The Accessibility Validation dialog box appears.


    The accessibility checking tool is not available in the Microsoft Visual Web Developer Express edition.

  3. Select the check boxes for the accessibility standards that you want to look for, and then click Validate.

    Visual Web Developer reviews the page, and then displays a report of validation errors, if any. Notice that the accessibility validation report cannot determine whether the table that will be rendered by the GridView control meets accessibility guidelines.

  4. Press CTRL+F5 to run the page.

  5. Test the access keys.

    For this application, you defined the access keys ALT+1, ALT+2, and ALT+3 for the HyperLink controls. The access keys move to the links. Press ENTER to follow the links.

  6. Turn off graphics to make sure that the alternative text makes the page usable. To do this:

    1. In Microsoft Internet Explorer 6.0, on the Tools menu, click Internet Options.

    2. On the Advanced tab, under Multimedia, turn off the graphics options.

    You must update the page to see the alternative text.

  7. Turn off sounds to make sure that no important instructions are lost. To do this:

    1. In Internet Explorer 6.0, on the Tools menu, click Internet Options.

    2. On the Advanced tab, under Multimedia, turn off the sound options.

  8. View the application in a browser that allows you to turn off style sheets, and then turn off the style sheets to make sure the page is still readable.

    1. In Internet Explorer 6.0, on the Tools menu, click Internet Options.

    2. On the General tab, click Accessibility to set style sheet options.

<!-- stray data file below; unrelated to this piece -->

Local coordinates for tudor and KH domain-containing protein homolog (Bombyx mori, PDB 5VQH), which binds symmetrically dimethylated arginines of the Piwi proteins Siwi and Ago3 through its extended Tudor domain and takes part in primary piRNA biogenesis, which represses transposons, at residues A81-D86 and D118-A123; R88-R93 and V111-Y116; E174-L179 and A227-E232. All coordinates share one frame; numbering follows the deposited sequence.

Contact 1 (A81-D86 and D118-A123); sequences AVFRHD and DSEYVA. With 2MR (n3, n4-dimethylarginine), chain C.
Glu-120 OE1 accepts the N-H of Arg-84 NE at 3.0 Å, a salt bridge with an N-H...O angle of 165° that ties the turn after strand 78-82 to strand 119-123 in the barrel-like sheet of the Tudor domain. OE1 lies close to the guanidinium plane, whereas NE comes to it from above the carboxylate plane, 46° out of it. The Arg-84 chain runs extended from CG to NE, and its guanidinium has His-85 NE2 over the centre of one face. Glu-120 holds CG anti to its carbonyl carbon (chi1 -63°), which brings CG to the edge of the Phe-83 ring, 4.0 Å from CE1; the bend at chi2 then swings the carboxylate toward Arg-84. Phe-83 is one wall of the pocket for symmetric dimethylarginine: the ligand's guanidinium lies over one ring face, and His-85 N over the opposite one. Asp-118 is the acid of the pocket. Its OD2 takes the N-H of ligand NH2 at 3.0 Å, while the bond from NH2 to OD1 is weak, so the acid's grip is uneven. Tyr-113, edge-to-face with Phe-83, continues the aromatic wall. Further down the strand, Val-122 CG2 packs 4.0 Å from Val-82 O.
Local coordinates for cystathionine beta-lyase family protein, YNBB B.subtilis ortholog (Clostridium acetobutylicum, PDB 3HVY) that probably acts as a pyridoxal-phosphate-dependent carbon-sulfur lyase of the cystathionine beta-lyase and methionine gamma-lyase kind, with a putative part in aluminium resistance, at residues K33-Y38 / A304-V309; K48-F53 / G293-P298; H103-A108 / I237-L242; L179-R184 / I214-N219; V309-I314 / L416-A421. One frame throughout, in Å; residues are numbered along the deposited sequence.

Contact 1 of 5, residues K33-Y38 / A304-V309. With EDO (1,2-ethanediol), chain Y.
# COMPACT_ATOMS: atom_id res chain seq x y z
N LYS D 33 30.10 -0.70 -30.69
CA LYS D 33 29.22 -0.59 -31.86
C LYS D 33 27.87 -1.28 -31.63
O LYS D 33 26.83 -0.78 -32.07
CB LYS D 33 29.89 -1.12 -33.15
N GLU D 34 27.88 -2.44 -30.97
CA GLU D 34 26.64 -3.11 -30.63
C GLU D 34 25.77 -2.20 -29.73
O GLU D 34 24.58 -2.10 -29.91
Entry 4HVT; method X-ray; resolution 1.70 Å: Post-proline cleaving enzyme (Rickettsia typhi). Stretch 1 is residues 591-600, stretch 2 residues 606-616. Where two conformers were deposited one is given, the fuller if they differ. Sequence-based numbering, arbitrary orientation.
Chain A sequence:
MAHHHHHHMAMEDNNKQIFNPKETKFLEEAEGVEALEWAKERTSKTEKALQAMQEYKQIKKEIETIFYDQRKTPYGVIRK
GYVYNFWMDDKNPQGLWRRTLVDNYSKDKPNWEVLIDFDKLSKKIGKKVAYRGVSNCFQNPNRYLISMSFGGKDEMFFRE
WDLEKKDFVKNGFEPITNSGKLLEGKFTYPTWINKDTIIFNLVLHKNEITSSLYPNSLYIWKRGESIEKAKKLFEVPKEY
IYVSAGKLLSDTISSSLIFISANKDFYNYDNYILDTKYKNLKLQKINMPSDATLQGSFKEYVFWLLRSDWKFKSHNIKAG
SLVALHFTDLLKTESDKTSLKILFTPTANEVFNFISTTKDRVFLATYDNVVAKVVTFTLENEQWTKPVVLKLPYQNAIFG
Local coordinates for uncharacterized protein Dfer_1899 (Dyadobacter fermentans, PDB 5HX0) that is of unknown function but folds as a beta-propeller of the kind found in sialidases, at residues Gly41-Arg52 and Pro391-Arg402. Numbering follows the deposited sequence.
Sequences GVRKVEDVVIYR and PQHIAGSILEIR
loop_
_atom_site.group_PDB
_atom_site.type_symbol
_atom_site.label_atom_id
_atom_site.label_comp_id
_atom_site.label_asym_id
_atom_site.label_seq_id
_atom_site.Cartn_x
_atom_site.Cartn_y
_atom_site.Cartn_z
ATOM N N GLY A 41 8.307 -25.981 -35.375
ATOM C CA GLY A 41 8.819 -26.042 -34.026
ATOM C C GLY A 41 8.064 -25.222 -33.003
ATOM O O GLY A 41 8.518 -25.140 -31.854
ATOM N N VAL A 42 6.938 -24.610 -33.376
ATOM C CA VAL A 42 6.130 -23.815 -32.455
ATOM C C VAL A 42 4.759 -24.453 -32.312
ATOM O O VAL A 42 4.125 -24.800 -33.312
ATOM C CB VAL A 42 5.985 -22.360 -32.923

9. Use the Microsoft Windows High Contrast option to make sure that the page is still readable. To test the High Contrast option:

    1. In Windows, click Start, point to Control Panel, and then click Accessibility Options.

    2. On the Display tab, select the Use High Contrast check box.

    3. Move through all UI elements to ensure that the color and font changes are reflected. Also, ensure that images or patterns that are drawn behind the text are omitted.

  10. Use the largest font size that is supported, which is available only when High Contrast is selected, to make sure the page is still readable. To do this:

    1. In Windows, click Start, point to Control Panel, and then click Display.

    2. On the Appearance tab, in the Font Size list, click Extra Large.

  11. Resize the browser window and examine the readability.

  12. Use the keyboard to move through the Web page to make sure that the navigational order is sensible, that the TAB key traverses all links, and that CTRL+TAB moves between panes or sections.

  13. Select all text and copy it to the Clipboard to make sure that it makes sense.